This morning, BioControl Medical (a vagus nerve stimulation [VNS] therapy developer for chronic heart failure) announced that its pilot clinical study of its CardioFit VNS system has been recognized as seminal original research (research that is expected to provide a solid basis for future studies in the field) in the European Journal of Heart Failure. We view this announcement as a positive sign for Cyberonics, as the validation of clinical data associated with chronic heart failure begins to frame the opportunity for the company going forward.
The initial pilot clinical study (published early this year) demonstrated that chronic vagus nerve stimulation is associated with improvements in the six-minute walk test, left ventricular ejection fraction, and systolic volumes up to one year. More recent clinical results with the device were released at the American Heart Association Scientific Sessions in November, which showed favorable clinical effects (improved hemodynamics, quality of life, and six-minute walk test) in patients beyond the
study’s initial endpoints (initially 6-12 months; patient follow-up now extends beyond four years with good results and no reported safety issues). While these initial results are compelling, we expect the INOVATE-HF trial (a randomized, multicenter, IDE clinical study funded by an investment by Medtronic [MDT $42.56; Market Perform]) will further validate the technology. Though there has been no further update as to the timing around the trial, we expect that the clinical studies will wrap up in a little over a year or so (the trial began in 2011, and at the time it was expected that the clinical trials would last around three years).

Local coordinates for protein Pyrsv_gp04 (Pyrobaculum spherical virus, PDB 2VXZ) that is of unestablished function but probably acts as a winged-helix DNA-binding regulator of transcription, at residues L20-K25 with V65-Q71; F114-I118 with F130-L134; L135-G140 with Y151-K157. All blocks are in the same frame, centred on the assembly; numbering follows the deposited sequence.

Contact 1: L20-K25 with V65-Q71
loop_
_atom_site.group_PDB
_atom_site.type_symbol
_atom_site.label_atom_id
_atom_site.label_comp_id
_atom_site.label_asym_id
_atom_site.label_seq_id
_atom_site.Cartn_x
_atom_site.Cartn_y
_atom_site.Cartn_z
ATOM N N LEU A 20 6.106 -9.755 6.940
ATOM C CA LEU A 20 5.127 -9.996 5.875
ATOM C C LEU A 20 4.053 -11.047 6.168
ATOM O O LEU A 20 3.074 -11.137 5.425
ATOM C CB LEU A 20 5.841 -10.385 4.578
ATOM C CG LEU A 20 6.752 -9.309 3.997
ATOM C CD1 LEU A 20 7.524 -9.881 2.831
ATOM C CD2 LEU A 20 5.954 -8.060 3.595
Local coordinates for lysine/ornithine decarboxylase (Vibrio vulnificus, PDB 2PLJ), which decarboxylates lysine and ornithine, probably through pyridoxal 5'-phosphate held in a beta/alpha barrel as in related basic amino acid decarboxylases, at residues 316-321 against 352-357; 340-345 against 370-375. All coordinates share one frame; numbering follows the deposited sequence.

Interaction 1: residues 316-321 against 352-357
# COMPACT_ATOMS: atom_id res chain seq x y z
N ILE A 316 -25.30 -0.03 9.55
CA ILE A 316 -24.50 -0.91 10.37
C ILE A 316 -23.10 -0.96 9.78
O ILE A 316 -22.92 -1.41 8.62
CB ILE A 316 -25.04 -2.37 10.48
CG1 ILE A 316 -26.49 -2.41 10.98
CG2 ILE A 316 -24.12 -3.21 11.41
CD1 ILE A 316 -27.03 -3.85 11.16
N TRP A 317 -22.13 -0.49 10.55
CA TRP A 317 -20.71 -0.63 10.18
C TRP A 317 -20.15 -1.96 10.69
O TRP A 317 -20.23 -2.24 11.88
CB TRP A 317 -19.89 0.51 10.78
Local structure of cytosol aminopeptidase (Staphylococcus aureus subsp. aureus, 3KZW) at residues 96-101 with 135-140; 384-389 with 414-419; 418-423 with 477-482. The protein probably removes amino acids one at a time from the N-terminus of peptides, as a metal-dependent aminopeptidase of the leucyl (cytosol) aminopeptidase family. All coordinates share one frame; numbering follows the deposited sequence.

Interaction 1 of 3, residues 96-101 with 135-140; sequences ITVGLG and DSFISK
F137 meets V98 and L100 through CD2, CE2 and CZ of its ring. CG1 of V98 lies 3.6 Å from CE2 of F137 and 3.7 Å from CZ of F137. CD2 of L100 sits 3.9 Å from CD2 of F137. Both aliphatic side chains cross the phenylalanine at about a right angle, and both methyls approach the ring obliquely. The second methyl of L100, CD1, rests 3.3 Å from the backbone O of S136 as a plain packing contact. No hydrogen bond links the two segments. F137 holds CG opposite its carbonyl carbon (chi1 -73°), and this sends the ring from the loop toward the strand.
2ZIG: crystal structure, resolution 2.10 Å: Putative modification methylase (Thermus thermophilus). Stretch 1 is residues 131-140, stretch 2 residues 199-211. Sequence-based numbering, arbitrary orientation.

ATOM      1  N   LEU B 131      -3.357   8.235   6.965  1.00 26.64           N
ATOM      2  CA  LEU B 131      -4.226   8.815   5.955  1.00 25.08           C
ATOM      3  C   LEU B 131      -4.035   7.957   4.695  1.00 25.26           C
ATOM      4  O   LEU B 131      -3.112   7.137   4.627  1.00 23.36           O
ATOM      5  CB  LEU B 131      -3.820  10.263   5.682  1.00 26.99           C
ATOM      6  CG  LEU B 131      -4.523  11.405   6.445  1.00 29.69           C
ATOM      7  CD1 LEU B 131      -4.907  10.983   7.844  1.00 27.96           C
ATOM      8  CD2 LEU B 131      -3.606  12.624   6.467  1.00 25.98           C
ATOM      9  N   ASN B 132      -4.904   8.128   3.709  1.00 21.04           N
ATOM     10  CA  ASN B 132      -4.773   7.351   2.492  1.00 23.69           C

We view BioControl as a company to monitor in chronic heart failure (we do not view it as a likely competitive threat in epilepsy), as Cyberonics is researching its system for this application. BioControl’s device (CardioFit) is slightly different in that it stimulates from the right side of the vagus nerve and has an additional lead to the heart (considered more invasive, as the extra lead stimulates downward), though any clinical support that suggests vagus nerve stimulation can be used for the treatment of chronic heart failure (CHF) is a positive sign for Cyberonics, since it plans to enter the market in the next few years.
In addition to BioControl, there are other companies (such as NeuroTECH, recently sold to Sorin, and Boston Scientific [BSX $5.74], which has been doing further clinical research in the area) that are pursuing the CHF indication with vagus nerve
stimulation therapy. Cyberonics has indicated that it will likely partner when it decides to enter the market for CHF, and we expect that the company will choose a partner with a sizable distribution network and experience in the heart failure
industry (St. Jude [STJ $35.38; Market Perform] may make sense given its experience within the cardiology space).